Pamphlets are LaTeX (or at least they should be, if your excellent idea of \begin{chunk} ... \end{chunk} will become reality). TeXmacs can display LaTeX (and hence pamphlets) directly, without pdf. It can also edit them in a wysiwyg fashiom, which you cannot do with pdf.

Also, re-coding hyperdoc pages to LaTeX should be easier than to html, and LaTeX is (from my point of view) a better language. It is already used in pamphlet files. Why introduce html for the help system? Why not to use LaTeX here too?

Hyperdoc can display both static (easy) and dynamic (somewhat harder)
graphics output so I'm stalled on the conversion while I work thru
the graphics details.
TeXmacs can display static and dynamic graphics with equal ease, if it's .eps (or can be converted to .eps).

Consider problem 3, make an interactive front end

Given AJAX it should be possible to type into a web page, send the
input to axiom, html (mathml?) the output, and display the result.
This will take a bit of surgery on the axiom display internals and
is queued behind the first two problems.
So much inefficient machinery for so simple task!

TeXmacs can send commands to Axiom right now. Currently, the communication in the opposite direction is done by Axiom generating LaTeX and TeXmacs displaying it. This should be changed. Serialization of formulas produced by Axiom via LaTeX, mathml or whatever is inefficient and loses important information. Parsing this text stream in a front-end is a senseless work, and should be eliminated. It is easy to output Axiom expressions as s-expressions, and to send them to TeXmacs, without losing any information about their internal structure and semantics. TeXmacs can understand and display formulas sent as s-expressions. Some small adjustments are needed, of course: TeXmacs expects s-expressions formed according to some (rather natural) rules. But it is, of course, *much* easier to write generation of such s-expressions than generation of LaTeX or mathml.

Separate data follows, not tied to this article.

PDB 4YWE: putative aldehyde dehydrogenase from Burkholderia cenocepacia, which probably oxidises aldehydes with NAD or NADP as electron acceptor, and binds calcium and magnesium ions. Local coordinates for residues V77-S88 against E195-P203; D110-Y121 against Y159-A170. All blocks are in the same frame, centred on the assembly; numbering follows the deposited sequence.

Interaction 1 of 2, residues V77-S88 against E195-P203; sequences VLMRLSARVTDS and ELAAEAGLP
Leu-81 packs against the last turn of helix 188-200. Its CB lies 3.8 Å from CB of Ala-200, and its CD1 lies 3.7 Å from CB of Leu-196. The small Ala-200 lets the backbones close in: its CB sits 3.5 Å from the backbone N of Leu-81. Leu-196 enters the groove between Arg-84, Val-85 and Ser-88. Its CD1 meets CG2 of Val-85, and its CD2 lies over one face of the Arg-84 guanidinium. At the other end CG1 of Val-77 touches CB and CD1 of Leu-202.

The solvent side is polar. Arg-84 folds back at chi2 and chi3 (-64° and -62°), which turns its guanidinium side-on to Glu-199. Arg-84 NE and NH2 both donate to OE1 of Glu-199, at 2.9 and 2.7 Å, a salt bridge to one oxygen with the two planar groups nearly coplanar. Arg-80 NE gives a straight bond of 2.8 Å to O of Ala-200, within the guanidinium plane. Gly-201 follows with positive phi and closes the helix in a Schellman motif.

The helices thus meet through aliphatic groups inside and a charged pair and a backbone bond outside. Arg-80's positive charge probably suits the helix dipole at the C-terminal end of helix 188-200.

The goal is to have a working browser-based front end to axiom
that works on any platform or across the net by next year.

By design all of the C code disappears and all work is done
inside the lisp image. The actual functions will be implemented
at the axiom/spad language level so that users can have complete
control of I/O directly in spad.

So the overall redesign calls for a lisp-only, browser fronted
axiom which uses html (maybe mathml, undecided), javascript and
a general browser (or any network program). All of the C code dies.
All of the hyperdoc language/machinery dies. Sman dies. All axiom
code is just a single lisp image.
Deth of C code, Lisp image only - this is good. But I am against browsers, mathml, javascript (which is as bad as C and *very* inefficient).

GNU TeXmacs is free and available on all platforms (recently, a Mac port with a native MacOS interface appeared, but I cannot comment on it because I don't have a Mac). It has an additional advantage: it is used as an interface to Axiom, maxima, yacas, Mathematica, Maple, REDUCE, MuPAD, Pari/GP, macaulay2, octave, scilab, matlab, R, ... (the list is too long to continue). A user can cut-and-paste between systems (for example, I can derive some large matrix in Axiom, and then to copy the Axiom output to Octave input for further efficient numerical diagonalization). Some improvements in TeXmacs will benefit many systems, not just Axiom. For example, I am sure that intelligent line-breaking for long output formulas should be written in scheme inside TeXmacs, then it will be used by Axiom, maxima, etc. etc.

To conclude: I think TeXmacs should become an official front-end for Axiom. If a browser front-end is an inevitable evil in our age, TeXmacs should become an official front-end number 2.

Best wishes and many thanks,